Before you put a bow on this year’s harvest, take steps to button up your grain bins. And then have a monitoring plan to prevent spoilage and grain-quality losses.
Billions of bushels of grain are stored on farms across the country. Whether your capacity tops out in the thousands, tens of thousands or hundreds of thousands of bushels, taking care of all that grain is a big responsibility. [Tweet “Take steps to button up your grain bins. Via @Case_IH #BeReady “]A hot spot or a spoiled bushel or two quickly can escalate into hundreds or thousands of lost bushels. Most experts say maintaining proper temperature is a critical starting point. Your state’s land grant university can provide guidance specific to your area’s climate and seasonal conditions. Iowa State University Extension specialists offer these recommendations:1
- Immediately cool grain after harvest (and drying)
- Have adequate aeration (0.1 cubic feet per minute (cfm) per bushel, or more) — all bins with all grains should be aerated
- Run a cooling cycle every 10- to 15-degree average change in outside temperature, starting at harvest. With a 0.1 cfm-per-bushel fan, a cooling cycle will take about 150 hours
- Get grain below 40 degrees as quickly as possible
- Inspect grain and monitor temperature weekly until December; every two weeks thereafter
Scheduling a reminder alert on your smartphone or computer calendar program can help you stick to recommended monitoring schedules. Kansas State University Extension specialists echo the importance of timing and offer additional reminders:2
Monitor. Schedule inspection times. Temperature, moisture and odor are the most commonly monitored conditions. Once the grain temperature and the outdoor air temperature are below 45 degrees, monthly monitoring should be adequate. If the average grain or air temperature is above 45 degrees, inspect every two weeks.
Be observant. Many stored grain problems can be stopped in the early stages if you are paying attention. Odor is a common indicator of grain spoilage. When there are multiple steel bins at a site and one bin roof has no snow or frost while the others do, the grain may be heating. Visual evaluation inside a bin also is useful. Moisture migration may be detected by slimy-feeling grain on the surface or drip spots on the underside of a roof.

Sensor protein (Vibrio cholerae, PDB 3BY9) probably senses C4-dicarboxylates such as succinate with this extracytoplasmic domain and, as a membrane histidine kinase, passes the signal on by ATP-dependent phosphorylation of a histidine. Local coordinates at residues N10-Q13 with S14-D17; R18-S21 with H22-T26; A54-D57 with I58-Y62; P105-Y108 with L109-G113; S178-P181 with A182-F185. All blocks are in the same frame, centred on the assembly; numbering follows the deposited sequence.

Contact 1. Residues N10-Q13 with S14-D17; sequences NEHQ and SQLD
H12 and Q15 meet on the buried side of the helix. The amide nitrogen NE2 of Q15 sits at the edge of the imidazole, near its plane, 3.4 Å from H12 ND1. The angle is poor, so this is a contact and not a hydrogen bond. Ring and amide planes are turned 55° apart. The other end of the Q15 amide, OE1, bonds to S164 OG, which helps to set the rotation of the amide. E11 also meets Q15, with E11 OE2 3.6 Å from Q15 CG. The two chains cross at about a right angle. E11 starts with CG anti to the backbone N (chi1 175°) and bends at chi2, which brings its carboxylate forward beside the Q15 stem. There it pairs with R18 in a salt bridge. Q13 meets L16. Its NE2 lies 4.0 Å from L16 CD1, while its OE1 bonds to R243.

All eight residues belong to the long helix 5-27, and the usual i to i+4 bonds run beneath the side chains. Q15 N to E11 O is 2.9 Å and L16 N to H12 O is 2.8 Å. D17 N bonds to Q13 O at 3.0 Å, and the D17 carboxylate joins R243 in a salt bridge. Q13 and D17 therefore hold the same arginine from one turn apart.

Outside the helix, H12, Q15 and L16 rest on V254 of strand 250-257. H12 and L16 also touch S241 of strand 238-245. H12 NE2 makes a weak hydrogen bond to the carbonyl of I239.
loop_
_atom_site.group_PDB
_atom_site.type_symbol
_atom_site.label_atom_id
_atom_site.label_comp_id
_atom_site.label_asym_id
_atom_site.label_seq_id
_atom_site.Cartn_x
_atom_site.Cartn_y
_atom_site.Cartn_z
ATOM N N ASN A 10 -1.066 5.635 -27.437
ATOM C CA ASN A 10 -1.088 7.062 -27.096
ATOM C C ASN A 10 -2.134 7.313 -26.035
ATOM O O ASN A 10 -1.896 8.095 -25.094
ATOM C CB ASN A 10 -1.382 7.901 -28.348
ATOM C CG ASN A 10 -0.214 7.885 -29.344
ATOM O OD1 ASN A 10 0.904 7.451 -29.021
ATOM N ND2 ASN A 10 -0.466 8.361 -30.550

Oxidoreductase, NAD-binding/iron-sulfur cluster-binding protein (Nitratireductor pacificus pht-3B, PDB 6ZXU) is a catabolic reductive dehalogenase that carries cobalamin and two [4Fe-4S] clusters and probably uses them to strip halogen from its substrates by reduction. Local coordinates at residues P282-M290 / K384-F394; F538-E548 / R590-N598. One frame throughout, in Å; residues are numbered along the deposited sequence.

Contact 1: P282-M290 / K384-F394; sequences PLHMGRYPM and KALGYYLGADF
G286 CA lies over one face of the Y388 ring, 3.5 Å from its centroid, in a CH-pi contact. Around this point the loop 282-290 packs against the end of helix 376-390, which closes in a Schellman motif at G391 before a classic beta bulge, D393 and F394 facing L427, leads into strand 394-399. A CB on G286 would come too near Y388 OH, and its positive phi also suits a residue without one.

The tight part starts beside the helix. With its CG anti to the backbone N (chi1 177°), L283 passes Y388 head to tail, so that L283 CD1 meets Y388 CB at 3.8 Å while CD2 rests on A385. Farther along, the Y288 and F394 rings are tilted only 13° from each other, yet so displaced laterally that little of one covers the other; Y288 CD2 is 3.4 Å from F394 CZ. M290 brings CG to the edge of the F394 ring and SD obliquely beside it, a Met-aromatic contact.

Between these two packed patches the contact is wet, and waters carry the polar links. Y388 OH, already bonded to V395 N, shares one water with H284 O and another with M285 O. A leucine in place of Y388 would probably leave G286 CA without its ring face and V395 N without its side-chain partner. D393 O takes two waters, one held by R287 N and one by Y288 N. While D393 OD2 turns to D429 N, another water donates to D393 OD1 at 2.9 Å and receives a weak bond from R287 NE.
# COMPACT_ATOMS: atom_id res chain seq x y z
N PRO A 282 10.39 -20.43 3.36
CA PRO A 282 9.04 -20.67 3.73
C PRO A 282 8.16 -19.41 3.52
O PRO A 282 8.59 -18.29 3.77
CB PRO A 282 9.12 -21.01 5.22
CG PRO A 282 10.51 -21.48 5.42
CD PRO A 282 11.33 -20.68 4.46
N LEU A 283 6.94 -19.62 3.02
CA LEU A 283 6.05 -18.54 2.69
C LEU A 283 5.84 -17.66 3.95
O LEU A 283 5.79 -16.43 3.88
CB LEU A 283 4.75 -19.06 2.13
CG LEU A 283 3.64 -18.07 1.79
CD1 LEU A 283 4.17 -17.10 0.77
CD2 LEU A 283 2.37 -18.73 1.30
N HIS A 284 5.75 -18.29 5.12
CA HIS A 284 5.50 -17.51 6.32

Know your marketing plan. Use that plan to develop a management strategy for maintaining the quality of stored grain. This is particularly necessary when storing grain into the late spring or summer months. Rewarming of the grain may be necessary to prevent moisture migration within a grain mass due to temperature differences.
Be ready to act quickly. Grain storage problems do not disappear once they are detected. Grain that is heating should be cooled, turned or marketed immediately to prevent further damage. Once heating is detected, the problem will only get worse unless some action is taken. Heating grain may cause structural damage as well as charred grain if no action is taken.
Always keep safety top of mind when working around grain storage equipment and grain storage. Heavy clothing, cold or wet ladder rungs help make metal ladders especially dangerous during cold weather. Make sure two people always are present when sampling grain bins. Never enter a bin when equipment is running or is going to be turned on. Review North Dakota State University Extension’s Caught in the Grain! for information on the dangers of grain entrapment, preventive steps and rescue procedures. Share this information with employees and family members, and provide frequent reminders.
Spoiled grain is expensive: you lose some or all of the grain’s cash value; it often damages bins and equipment; and removal and cleanup is time-consuming and costly. Take steps now and in the coming weeks and months to maintain your stored grain. It will be time well-spent.